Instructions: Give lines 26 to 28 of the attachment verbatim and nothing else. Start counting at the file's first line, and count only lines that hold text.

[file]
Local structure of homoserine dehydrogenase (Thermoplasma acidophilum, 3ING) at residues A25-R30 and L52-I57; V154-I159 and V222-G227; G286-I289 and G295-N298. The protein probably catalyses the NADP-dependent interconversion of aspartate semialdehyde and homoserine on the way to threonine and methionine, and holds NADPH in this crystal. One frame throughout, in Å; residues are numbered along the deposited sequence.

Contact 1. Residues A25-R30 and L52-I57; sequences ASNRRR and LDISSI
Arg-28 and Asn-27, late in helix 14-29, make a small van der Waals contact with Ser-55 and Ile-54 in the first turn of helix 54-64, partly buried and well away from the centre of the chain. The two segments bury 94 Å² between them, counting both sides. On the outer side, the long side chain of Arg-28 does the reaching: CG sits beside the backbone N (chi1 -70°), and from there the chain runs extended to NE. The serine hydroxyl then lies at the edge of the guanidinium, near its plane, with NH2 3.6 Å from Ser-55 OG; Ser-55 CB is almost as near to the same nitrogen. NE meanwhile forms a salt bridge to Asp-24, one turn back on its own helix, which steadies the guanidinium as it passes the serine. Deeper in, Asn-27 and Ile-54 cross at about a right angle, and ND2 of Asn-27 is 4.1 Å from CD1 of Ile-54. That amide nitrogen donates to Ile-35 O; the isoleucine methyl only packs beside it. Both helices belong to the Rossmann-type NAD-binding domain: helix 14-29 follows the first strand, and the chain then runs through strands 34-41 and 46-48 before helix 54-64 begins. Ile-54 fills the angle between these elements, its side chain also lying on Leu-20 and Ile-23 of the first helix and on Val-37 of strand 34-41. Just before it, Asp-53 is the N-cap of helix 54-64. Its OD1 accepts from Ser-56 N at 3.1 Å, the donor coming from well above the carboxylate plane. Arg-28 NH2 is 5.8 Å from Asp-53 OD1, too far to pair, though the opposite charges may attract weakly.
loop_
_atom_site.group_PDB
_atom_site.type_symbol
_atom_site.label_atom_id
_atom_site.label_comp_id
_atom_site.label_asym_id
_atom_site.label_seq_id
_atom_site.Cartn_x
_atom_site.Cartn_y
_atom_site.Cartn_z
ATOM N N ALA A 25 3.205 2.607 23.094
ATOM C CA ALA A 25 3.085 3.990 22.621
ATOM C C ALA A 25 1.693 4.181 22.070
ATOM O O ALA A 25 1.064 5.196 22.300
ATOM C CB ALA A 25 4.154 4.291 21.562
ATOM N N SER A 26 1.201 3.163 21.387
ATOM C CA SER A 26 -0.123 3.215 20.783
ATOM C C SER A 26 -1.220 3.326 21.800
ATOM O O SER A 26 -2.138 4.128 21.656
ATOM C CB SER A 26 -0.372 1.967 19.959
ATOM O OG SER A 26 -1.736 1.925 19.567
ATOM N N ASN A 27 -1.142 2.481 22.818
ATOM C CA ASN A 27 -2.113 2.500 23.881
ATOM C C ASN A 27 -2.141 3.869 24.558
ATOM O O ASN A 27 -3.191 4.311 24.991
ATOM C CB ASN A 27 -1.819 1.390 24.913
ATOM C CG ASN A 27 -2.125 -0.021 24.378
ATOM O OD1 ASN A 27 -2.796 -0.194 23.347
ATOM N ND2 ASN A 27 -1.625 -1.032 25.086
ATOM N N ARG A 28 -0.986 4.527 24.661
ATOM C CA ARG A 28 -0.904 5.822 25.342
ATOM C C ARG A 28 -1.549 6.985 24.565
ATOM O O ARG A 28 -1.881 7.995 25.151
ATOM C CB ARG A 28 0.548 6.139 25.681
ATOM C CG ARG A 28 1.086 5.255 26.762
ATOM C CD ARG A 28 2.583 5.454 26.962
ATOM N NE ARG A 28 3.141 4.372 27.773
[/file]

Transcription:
ATOM C CA ASN A 27 -2.113 2.500 23.881
ATOM C C ASN A 27 -2.141 3.869 24.558
ATOM O O ASN A 27 -3.191 4.311 24.991